Once Born

I was born under a bad star, as were we all. But my family did not know the signs: there must have been birds and other omens—I suspect every birth is so attended, if one knows how to look—but they were not recorded. I was not marked out for my destiny, and so I was thrown into the Factory with all the others: I was dedicated to the Illuminati at birth. They looked between my infant legs and called what they saw a “penis”, then mutilated it to fit their Platonic ideal. They wrote “male” on my birth certificate, and gave me a name which would be recognized as such. They put me in front of a television, and told me in countless little ways that it was my task in life to learn and uphold the Rules.

Unrecognized, I had no one to name for me the craving for knowledge I felt, no one to explain the shadows and voices and intercieses which (I thought) only I could perceive. I heard rumors of such things, of course, but the sources were … less than credible. I knew better than to trust them, yet I could not help but believe. So people called me gullible, a “moony” child, doomed to amount to nothing, perhaps a career in the arts. Perhaps they were right.

They made a mistake, though, in permitting me unrestricted access to books stores and libraries and the Internet. Or perhaps it was not a mistake. Perhaps it was the only true rebellion that my parents could dare to make. So I read voraciously: stories of love and independence, stories of epic quests for identity and community, stories which undermined popular narratives of strength and herd-minded “individualism”, stories of magic and heroism. I could not always avoid the mainstream narratives—I had no way of knowing that I ought!—and so the stories were mixed in my brain and I still sometimes struggle to sort them out.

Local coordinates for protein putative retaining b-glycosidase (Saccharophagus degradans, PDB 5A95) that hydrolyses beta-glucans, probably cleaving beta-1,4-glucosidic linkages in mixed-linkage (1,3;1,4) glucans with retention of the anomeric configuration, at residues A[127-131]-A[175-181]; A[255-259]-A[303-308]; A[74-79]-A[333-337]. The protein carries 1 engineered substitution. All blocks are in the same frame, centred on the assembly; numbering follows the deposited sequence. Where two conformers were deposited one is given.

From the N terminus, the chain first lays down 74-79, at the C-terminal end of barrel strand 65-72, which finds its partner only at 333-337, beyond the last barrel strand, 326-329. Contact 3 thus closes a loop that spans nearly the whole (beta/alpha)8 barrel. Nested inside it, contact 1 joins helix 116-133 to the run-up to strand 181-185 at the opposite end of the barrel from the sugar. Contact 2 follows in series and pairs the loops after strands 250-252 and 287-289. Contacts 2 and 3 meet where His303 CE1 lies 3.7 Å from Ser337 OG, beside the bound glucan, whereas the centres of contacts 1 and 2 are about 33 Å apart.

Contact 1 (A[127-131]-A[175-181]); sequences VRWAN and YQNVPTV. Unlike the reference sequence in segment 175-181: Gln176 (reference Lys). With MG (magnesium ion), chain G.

There were a few children who were more like me than the others. They showed me books I would not have found, otherwise, and shared my fascination with the hidden things in the outside world. But they also craved acceptance from the larger world—as, to be fair, did I at the time—and they were willing to go to any lengths to achieve it: displaying their burgeoning masculinity by tormenting and brutalizing the one person they thought they could. Me. And then mocked me when, put in a positions where I might do the same to others in turn, I refused.

Cruelty is the first and last tool of the Illuminati, of the Archons and the Black Brotherhoods and all their slaves. Violence is the second. It is by these tools that the structures of power most faithfully reproduce themselves. The world can be a terrible place, and there are times when cruelty and violence cannot be avoided, but they are few and far between, and to take pleasure in them is always an only a service to the Powers that enslave the world. I knew this in my heart without being taught, from the earliest days of my memory, but the knowledge brought me such torment that I almost forgot, and even now struggle to hold onto it. We must resist, of course: complacency only serves their interests. But in resisting, we provide them an opportunity to mobilize: the police, the media, the counter-protests by those who worship the Archons. This dilemma must be confronted at every turn. It cannot be overcome entirely.



Filed under art

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